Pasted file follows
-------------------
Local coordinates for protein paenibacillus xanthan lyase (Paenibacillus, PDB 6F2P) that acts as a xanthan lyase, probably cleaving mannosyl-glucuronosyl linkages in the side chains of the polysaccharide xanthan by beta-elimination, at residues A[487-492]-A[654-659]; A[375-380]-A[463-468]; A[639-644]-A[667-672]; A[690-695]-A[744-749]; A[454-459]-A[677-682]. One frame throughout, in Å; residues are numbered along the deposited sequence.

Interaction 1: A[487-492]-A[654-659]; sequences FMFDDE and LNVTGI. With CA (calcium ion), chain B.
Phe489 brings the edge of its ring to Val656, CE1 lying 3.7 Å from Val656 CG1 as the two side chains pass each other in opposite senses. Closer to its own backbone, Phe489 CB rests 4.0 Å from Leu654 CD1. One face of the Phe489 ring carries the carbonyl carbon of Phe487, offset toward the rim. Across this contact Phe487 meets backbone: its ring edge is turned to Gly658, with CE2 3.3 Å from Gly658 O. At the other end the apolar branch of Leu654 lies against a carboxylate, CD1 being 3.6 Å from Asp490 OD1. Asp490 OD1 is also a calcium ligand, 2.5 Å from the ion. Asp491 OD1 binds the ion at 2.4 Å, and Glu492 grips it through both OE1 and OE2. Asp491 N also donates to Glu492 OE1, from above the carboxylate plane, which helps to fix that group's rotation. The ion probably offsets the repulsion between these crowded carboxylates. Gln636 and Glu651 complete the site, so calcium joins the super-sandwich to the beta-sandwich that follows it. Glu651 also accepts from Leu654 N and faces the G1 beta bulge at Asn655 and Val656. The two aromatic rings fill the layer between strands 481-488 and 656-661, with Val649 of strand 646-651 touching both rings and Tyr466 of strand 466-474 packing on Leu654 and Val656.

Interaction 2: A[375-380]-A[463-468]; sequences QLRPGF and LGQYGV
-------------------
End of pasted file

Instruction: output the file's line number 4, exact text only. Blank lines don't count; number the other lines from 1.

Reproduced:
Interaction 2: A[375-380]-A[463-468]; sequences QLRPGF and LGQYGV